Discussion

         Summary judgment is appropriate when there are no genuine issues of material fact and the moving party is entitled to judgment as a matter of law. Fed.R.Civ.P. 56(a). The initial burden is on the moving party to show that there is an absence of genuine issues of material fact. Celotex Corp. v. Catrett, 477 U.S. 317, 325 (1986). If the moving party meets its initial burden, then the non-moving party must set forth specific facts showing that there is a genuine issue for trial. Anderson v. Liberty Lobby, Inc., 477 U.S. 242, 247-48 (1986). In deciding a motion for summary judgment, the court views the evidence of the non-movant in the light most favorable to that party, and all justifiable inferences are also to be drawn in its favor. Id. at 255. “[T]he court's ultimate inquiry is to determine whether the ‘specific facts' set forth by the nonmoving party, coupled with undisputed background or contextual facts, are such that a rational or reasonable jury might return a verdict in its favor based on that evidence.” T.W. Elec. Service, Inc. v. Pacific Elec. Contractors Ass'n, 809 F.2d 626, 631 (9th Cir. 1987).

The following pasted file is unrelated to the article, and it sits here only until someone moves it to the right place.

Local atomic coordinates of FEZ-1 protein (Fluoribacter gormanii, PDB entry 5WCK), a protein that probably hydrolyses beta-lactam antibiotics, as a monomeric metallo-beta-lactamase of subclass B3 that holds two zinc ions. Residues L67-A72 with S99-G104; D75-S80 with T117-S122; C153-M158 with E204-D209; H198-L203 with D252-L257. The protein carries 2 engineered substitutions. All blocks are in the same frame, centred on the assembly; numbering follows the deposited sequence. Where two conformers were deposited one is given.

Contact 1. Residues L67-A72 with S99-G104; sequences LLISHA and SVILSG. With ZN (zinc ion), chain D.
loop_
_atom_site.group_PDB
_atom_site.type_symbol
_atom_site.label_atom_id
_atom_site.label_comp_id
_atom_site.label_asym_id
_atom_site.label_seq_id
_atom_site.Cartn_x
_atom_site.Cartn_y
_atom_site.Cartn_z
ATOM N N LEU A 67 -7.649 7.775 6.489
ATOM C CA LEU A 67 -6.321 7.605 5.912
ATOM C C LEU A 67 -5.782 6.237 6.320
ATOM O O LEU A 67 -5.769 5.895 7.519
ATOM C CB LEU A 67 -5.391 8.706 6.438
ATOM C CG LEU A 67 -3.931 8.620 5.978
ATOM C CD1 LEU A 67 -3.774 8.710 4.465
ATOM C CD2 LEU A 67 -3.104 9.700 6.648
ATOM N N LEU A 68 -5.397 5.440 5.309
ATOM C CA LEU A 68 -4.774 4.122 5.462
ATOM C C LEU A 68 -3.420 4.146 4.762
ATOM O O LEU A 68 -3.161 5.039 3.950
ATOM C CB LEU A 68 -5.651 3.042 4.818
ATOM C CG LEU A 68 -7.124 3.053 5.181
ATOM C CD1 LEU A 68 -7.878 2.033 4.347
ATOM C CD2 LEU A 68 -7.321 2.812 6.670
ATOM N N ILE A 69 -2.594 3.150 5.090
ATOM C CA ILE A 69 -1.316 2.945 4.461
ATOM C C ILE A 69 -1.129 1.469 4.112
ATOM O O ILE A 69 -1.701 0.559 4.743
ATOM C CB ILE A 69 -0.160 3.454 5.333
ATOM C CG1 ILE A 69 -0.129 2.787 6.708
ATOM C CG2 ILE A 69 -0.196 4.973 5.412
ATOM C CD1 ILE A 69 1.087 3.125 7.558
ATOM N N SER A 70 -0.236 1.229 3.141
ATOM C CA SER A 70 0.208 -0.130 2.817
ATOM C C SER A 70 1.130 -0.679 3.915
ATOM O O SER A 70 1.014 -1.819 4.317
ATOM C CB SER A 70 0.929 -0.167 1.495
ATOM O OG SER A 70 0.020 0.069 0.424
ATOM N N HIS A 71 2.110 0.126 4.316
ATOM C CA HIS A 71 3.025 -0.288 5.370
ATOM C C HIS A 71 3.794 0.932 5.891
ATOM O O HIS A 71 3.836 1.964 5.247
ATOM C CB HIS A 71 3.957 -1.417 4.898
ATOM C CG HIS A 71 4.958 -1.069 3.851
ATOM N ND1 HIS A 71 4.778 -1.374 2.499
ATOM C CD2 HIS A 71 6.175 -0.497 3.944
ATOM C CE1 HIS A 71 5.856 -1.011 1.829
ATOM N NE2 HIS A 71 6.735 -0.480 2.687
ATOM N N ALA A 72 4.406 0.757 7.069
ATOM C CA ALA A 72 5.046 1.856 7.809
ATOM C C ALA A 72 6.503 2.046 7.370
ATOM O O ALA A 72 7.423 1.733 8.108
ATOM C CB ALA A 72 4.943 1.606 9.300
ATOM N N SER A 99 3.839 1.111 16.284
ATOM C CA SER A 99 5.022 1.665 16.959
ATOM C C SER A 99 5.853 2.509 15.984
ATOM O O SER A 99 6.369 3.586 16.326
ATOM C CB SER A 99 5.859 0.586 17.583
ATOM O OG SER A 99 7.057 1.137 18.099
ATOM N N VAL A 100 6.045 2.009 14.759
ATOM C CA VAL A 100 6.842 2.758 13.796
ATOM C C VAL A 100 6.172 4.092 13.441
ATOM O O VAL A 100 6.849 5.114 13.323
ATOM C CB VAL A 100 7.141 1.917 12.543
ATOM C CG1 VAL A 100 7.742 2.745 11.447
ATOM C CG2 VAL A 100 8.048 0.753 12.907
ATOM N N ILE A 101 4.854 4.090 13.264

First, the Harmon defendants have joined in a statute of limitations argument raised by the Plattner defendants.[21] In Arizona, tort claims such as plaintiffs have asserted here are subject to a two-year statute of limitations. A.R.S. § 12-542. “The general rule is that a tort claim accrues when a plaintiff knows, or through the exercise of reasonable diligence should know, of the defendant's wrongful conduct.” Taylor v. State Farm Mut. Auto. Ins. Co., 913 P.2d 1092, 1095 (Ariz. 1996).